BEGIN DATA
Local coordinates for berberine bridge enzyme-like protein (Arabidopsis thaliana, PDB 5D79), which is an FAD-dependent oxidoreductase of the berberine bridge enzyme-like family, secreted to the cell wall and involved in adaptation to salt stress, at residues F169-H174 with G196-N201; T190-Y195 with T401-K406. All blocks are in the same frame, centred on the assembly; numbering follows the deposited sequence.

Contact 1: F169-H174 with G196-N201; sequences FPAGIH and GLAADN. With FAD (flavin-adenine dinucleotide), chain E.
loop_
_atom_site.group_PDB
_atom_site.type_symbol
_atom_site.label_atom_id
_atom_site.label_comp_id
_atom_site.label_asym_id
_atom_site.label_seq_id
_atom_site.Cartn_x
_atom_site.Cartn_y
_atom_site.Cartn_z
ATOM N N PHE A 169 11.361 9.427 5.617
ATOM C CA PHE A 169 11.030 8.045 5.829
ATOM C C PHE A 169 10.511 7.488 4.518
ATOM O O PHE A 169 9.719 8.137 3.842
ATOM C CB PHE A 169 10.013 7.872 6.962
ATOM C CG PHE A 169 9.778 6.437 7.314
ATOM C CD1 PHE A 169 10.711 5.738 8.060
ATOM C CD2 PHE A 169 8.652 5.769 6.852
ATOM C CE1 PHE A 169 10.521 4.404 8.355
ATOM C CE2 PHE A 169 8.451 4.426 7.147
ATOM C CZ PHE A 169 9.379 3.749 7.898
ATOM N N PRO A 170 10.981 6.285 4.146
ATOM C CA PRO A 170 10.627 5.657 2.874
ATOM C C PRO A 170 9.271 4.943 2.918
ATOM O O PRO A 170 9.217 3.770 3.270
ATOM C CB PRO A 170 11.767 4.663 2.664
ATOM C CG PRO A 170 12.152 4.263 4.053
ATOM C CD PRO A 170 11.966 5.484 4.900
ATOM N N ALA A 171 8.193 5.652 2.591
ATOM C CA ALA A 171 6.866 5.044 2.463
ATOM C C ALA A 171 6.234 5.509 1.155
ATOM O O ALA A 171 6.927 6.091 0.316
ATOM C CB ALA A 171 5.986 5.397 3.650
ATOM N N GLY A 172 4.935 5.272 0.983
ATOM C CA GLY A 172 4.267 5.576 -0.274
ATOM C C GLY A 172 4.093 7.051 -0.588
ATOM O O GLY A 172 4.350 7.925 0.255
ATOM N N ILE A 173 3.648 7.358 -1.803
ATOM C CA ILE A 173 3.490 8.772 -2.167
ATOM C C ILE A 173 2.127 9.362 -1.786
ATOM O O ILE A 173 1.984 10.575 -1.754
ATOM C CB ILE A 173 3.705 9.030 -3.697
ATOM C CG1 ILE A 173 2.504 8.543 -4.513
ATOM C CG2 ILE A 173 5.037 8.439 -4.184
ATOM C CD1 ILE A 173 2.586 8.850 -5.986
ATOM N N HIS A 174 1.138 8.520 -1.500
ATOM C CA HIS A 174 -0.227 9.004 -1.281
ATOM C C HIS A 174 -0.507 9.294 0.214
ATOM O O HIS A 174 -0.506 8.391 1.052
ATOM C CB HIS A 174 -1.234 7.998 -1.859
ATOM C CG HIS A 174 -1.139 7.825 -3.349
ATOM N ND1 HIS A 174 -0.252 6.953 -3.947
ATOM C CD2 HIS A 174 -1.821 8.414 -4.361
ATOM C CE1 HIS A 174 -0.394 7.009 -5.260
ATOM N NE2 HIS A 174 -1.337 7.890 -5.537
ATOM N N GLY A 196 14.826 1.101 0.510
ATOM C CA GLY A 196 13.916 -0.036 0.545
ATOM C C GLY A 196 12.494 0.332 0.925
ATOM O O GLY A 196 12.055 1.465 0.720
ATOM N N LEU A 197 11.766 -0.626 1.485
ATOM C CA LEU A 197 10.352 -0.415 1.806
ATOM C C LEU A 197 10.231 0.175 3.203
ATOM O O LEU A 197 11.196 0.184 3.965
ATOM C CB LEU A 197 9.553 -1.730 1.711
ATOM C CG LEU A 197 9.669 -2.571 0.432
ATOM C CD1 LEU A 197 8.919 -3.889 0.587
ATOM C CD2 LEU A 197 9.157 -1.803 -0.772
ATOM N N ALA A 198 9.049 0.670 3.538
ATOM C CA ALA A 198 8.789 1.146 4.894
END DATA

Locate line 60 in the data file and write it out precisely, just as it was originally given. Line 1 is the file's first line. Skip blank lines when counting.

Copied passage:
ATOM C C GLY A 196 12.494 0.332 0.925